While blood that had been freeze-thawed revealed more PrPC-converting activity than fresh blood, the results demonstrated an inconsistency in regards to the time required for a sample to become positive and dilutions that were positive. In addition to these inconsistencies, false-positive results were also witnessed. NaPTA precipitation was applied to heparin preserved whole blood that had undergone freeze-thaw cell lysis in an attempt to increase consistency of positive samples, as well as the sensitivity and specificity of the RT-QuIC assay. With the improved sensitivity and specificity provided by NaPTA pretreatment, we were able to demonstrate reliable RT-QuIC results at a 10-2 dilution of CWD-infected whole blood, while NaPTA treated whole blood from a naïve individual remained conversion free (Figure 3). Samples were serially diluted, with the dilutional series for each animal being run in triplicate for 60 hours.

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Figure 3. RT-QuIC analysis of samples before and after treatment with NAPTA.

Samples were untreated or concentrated using NAPTA, serially diluted (neat to 10-6), and assayed by RT-QuIC in triplicate for 60 hours. ThT fluorescence level above threshold determined positivity, each replicate is present. (A and C) Limited detection is seen in untreated blood samples. (B and D) Improved detection of PrPC-converting activity is seen in blood samples precipitated with NAPTA from CWD-infected white-tailed deer. (E) Note increased false-positives in untreated samples from a CWD-naïve white-tailed deer. (F) No PrPC-converting activity was seen in samples precipitated with NAPTA from a CWD-naïve white-tailed deer.

doi:10.1371/journal.pone.0080203.g003

All of the remaining RT-QuIC analyses of TSE prion converting activity in historical and contemporary samples were conducted with heparin-preserved and freeze-thawed NaPTA-treated whole blood.

RT-QuIC comparison of CWD-positive brain versus NaPTA concentrated whole blood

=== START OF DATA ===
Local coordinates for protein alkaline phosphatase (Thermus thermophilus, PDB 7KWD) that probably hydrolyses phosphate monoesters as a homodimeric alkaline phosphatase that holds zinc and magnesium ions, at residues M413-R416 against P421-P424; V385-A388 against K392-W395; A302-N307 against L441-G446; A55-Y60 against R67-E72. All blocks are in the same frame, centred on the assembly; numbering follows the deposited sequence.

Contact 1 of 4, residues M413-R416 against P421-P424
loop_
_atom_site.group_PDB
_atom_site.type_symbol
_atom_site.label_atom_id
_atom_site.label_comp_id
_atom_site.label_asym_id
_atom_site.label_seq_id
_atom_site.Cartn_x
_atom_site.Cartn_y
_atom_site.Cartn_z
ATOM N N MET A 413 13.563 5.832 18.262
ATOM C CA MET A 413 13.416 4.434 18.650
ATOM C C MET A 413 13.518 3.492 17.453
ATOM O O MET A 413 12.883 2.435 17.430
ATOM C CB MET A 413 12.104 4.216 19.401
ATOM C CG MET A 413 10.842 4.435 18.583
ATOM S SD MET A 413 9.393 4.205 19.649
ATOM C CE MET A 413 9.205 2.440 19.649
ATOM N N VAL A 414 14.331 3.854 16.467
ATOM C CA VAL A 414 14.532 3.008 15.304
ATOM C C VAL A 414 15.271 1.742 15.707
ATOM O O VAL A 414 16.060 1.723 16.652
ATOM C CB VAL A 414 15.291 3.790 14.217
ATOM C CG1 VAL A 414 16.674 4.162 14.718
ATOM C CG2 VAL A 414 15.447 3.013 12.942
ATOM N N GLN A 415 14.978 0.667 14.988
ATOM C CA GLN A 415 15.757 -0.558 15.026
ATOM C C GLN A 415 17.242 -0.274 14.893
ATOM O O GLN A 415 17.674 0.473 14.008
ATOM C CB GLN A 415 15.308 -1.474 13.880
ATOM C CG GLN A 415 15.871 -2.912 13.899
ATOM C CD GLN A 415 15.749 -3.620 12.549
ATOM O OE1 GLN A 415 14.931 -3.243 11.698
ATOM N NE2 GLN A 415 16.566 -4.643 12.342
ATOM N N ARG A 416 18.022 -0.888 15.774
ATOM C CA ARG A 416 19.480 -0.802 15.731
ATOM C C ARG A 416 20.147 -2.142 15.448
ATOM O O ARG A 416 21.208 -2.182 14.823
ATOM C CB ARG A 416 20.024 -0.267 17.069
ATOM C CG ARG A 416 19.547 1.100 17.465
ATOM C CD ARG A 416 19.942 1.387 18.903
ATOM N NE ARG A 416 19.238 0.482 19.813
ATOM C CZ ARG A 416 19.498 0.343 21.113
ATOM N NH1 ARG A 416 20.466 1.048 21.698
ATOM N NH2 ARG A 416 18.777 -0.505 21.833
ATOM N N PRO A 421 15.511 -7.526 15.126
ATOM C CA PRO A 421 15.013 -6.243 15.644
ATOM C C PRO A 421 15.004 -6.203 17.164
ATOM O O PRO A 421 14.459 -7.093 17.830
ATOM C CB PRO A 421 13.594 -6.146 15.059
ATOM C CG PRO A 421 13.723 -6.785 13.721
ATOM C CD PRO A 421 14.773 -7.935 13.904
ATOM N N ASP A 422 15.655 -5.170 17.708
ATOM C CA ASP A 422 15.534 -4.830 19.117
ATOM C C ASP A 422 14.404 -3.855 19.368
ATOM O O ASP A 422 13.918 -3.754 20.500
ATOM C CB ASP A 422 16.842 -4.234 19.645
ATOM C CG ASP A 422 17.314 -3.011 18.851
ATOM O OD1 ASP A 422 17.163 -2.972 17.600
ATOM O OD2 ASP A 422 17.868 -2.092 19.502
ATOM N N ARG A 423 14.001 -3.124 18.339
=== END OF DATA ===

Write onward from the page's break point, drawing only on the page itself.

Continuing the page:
To evaluate the levels of PrPD present in NaPTA concentrated whole blood samples, PrPC-converting activity was compared to that detected in serial dilutions of CWD-positive white-tailed deer brain (Figure 4). NaPTA treated whole blood (500 µl starting volume of whole blood concentrated to 50 µl) diluted to 10-2 demonstrated PrPD levels approximately equivalent to that measured in 10-6-10-7 dilution of CWD-positive brain. Equivalence was determined by comparison of the time to positivity for whole blood and brain samples.

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Figure 4. RT-QuIC comparison of brain and blood samples.

Ten percent (10%) brain homogenates were serially diluted (10-5 to 10-8) and assayed by RT-QuIC for 60 hours. Blood samples were diluted to 10-2 and run in triplicate for 60 hours with ThT fluorescence level above threshold determining positivity. CWD-infected blood diluted 10-2 is seen to have similar levels of PrPC converting activity as CWD-positive brain diluted 10-6 and 10-7. UN= Uninfected; INF= Infected.

doi:10.1371/journal.pone.0080203.g004

Detection of PrPC-converting activity in CWD-infected cervid whole blood

Twenty-two of 22 clinical and preclinical CWD-infected cervids (16 white-tailed deer and 6 muntjac deer) and 0/11 naive cervids (5 white-tailed deer and 6 muntjac deer) exhibited RT-QuIC PrPC-converting activity in 7/8 or 8/8 replicates within 60 hours (Figure 5, Table 1). Samples were run two separate times to determine consistency of the RT-QuIC assay. Sample replicates were averaged on each plate and a positive threshold was set at five times the standard deviation of the negative control average.